Posted April 28, 2021 in News Articles
This week for Mindful Poetry Moments we gathered to listen and contemplate "A Blessing" by James Wright. We were joined by special guests Troy Bronsink, of The Hive, who led our opening meditation and poet Manuel Iris who led the reading and response.
Connect with Troy Bronsink at The Hive.
(If you'd like to read the full transcript, that can be found here.)
Thank you Amy Hunter from The Mercantile Library for showing us the space and sharing the exciting future of the Cincinnati Poet Laureate Program. You can find out more about the Mercantile Library at their website: https://mercantilelibrary.com/ and connect with Amy at email@example.com
Community Response Poems
by Wade Hopkins
It was hidden in plain sight. I guess.
The crows, the squirrels, the myriad birds all sharing their homes with me.
This year in the house. This year of walking hundreds of miles through their homes.
They've grown accustomed to my presence. Not tame, but something else.
Something new and soon gone.
Now the children's voices return, the light dims as old obligation takes hold.
It was many things at once.
It was a blessing.
A meatgrinder is just a pair of jaws you borrow
when you're too old to chew things.
Sitting in the cupboard, hidden in plain sight,
it waited for the moment to shine.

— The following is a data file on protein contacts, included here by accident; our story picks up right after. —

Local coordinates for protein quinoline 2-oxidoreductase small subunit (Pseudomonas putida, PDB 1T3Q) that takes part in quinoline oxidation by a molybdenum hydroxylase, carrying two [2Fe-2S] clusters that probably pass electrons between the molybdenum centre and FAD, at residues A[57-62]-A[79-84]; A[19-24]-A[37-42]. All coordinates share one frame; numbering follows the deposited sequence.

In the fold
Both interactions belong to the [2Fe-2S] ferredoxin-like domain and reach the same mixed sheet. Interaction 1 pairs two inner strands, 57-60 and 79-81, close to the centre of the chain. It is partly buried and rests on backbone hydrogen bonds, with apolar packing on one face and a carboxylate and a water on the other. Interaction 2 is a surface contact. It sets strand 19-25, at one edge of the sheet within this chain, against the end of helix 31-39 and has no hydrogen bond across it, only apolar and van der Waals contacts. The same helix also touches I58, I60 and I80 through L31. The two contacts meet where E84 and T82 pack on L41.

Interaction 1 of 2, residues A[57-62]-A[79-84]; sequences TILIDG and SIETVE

It resolved a domestic dispute between
my love of duck hearts, and my father's condition.
A Kondo-minded person would have eliminated it
a long, long time before the need arose.
Sometimes, clutter is a blessing.
I wonder what treasure might help me
arrange my perfect ending.
Because as useful as a meatgrinder might be -
old age is still an option, not a duty.
Counting paces, tracing circles around a cedar tree.
Thinking about what you were after, if you weren't after me.
Your charm disarmed me - naked, I stood
to be devoured whole.
Instead, you broke off the pieces you liked
and threw me in a hole.
I'm crawling out - away from you -
no matter where, just away.
I wonder how many things I'll break
until I find my way.
It Was And, It Was
by Emily Little
It was cat shit awaiting my footsteps,
And it was I last to arise from slumber.
It was balled-up-wet, striped size six leggings starting to scent in a closet,
And my uncurling, and soaking, and washing in the baptismal water of the laundry machine.
It was the forgetting to sign up for the sanity-providing-poetry-moment-mama-escape,
And getting snuck in the backdoor at the last minute like a VIP at a Martina McBride concert.
It was the new-adult-acne red peppering my cheeks, blemishes of youth still here,
And new rituals born of caressing and loving my own skin.
It was ‘I HATE MATH’ screamed loudly enough for Mary “needs hearing aids” Harper across the street to hear,
And being able to wait for a better moment.
It was a small voice “Mom”, when I had three unmemorable things to do that needed doing but I can’t actually
remember what they were,
And falling asleep during snuggles.